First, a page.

I plan to use banana plugs which have screws to lock in my NACA5 speaker cables. Is it recommended to twist the NACA5’s copper wire strands before inserting in the banana plug before screwing? Or is it recommended not to twist the copper wire strands?
It’s recommended to solder them
@garyi 's answer is as accurate as it is short but, if soldering isn’t an option for some reason, twisting stranded wire before inserting it anywhere () is usually a good idea to avoid stray strands going AWOL.
I’m not aware of twisting having any performance issues associated with it - either good or bad - though personally I always try not to twist strands with bare hands due to the gunk that can get transferred from the latter to the former. A piece of paper towel or similar is what I try and use to keep the freshly-stripped copper as pristine as possible.
The best & recommended method is solder.
I use Deltron banana plugs that include a screw in the ‘solder bucket’ to enable user choice of screw and/or solder. I use the screw just to hold the wire in place & complete the connection with solder.
+1 Deltron, if you don’t have the Naim ones.
I don’t twist, just make sure that all the strands go in :0)
Some or all of this thread (and other linked threads) may be of help or assistance to you;
I also use banana plugs on both ends, currently the Deltron type screwed against the copper core without any twists.
I’ve had NAC A5 pairs with soldered Naim plugs as well, the reality being that both work fine and aren’t going to cause any concerns.
If you want to feel you’re doing what Naim feel gives the best solution then using their supplied plugs with professionally soldered connections removes any doubts, using alternative plugs and methods will work fine in most cases without any detriment to the enjoyment of the system as a whole, I’ve used multiple plugs and methods over the years and never had any problems personally nor determined a preference or if one was better than the other.
I still have the original Naim banana plugs that came with the Nait.
I have a 30 watt soldering iron which I use when joining small gauge wires. Would that have enough juice to heat up the NAC A5 and the banana plug to have a good solder?
Don’t know if 30W can do it since even 100W took a long time, see below. There’s a lot of wire that conducts heat away, likely that 30W can never get it up to temp
I would also strongly doubt that a 30 watt Iron would work - and is likely to result in frustration - and at best poor joints.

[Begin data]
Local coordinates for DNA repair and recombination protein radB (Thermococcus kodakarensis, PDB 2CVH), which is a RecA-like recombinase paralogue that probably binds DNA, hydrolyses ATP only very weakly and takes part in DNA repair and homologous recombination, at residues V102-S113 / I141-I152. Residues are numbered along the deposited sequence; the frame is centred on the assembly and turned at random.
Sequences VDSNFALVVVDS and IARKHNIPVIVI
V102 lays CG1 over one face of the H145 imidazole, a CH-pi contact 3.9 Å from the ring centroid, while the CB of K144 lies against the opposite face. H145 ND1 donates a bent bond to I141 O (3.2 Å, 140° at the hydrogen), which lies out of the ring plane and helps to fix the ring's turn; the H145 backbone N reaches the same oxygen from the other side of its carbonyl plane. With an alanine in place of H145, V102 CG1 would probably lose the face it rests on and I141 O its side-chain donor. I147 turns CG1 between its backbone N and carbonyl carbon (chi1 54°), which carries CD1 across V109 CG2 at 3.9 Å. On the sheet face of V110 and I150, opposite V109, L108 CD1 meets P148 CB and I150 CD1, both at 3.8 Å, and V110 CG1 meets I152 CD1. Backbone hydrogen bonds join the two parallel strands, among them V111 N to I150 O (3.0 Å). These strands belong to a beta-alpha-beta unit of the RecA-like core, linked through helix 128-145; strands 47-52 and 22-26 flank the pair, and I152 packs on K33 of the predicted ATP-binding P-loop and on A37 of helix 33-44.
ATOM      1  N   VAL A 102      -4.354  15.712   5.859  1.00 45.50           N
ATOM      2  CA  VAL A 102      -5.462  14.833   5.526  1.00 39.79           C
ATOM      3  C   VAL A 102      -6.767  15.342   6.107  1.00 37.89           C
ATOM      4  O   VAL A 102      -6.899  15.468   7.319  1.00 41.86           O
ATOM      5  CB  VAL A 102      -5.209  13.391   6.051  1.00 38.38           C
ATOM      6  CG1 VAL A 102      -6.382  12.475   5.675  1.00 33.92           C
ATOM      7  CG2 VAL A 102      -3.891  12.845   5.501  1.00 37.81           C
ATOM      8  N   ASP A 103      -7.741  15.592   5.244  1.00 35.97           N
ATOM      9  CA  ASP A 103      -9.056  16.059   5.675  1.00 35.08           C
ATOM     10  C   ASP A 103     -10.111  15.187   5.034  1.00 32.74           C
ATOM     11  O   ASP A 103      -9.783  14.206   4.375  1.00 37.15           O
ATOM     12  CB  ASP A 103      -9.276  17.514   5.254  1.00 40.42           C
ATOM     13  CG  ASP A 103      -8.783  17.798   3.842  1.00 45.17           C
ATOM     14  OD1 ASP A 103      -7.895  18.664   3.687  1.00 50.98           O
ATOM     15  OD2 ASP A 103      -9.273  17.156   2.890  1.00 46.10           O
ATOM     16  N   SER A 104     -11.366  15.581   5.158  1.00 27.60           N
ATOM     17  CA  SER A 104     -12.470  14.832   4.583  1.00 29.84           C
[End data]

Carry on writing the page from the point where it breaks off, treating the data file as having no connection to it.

Twist is best partly to hold the bundle together, and if screw clamping partly so that all the strands are brought beneath the screw.
Although I’ve never looked at a NACA5 cable in the flesh, I’d be willing to bet that the copper strands are twisted inside the insulation
You’ll need an iron with a lot more power than that! A much safer bet would be to get a dealer who knows how to solder to do it. (Not all Naim dealers are able do this adequately, so do your homework!)
No, 30watt is not enough, I have a 100watt with temp control & that was enough with 3.3mm/2 cable, however I’ve also used it on NACA5 & Linn K20 & frankly would have liked more.
Actually the copper strands are not twisted inside NACA5. You’re therefore also right in recommending to twist them before screw clamping as otherwise the screw may well miss a number of the strands, resulting in a poor(er) connection.
If one were to twist the NAC A5 strands then i doubt very much you’ll get them to fit into the SA8 plugs/slots - the method being here is to slightly un-twist whilst at the same time forming the cable strands the same shape as the pin slots - it’s a tight fit prior to soldering.
Another option would be to first use a copper ferrule 4mm2 matching naca5 precisely, crimp the cable ends and then screw this too the banana plug if it has a screw connection. I use this method on my speaker spades and it works very well and you have the option of easily removing the spade or bananas and changing them out, if one so desires. Of course use copper, silver or gold plated ferrules to match the banana or spade plug material.
No. With the 100W iron in a warm room it still took a full minute to heat through enough to get the solder to flow.
I’m not sure I agree. It’s not hard to do if you’ve had a bit of experience at soldering, and have an iron with sufficient power.
The key is making a little jig to hold the wire in place in the pin while you heat, solder and wait for it to cool.
If you stuff it up you just chop a few cm off and try again. (Thanks @Richard.Dane for the link to whoever it is that showed their jig, it worked a treat.)
Yes, it’s easy enough if you can be bothered, but for many it will be a one-off other than maybe a few practice runs, so possibly better to pay someone that to buy a decent soldering iron you’ll never use again.
Precisely. Well said.
And you might not even need to pay - if say you were buying several metres of £$£ cable at the same time…
The trick is to preheat the pin to about 200°C to 250°C, This is hot enough to enable more rapid time to flow, but cool enough to not cause a significant rate of oxidation of the nickel plating.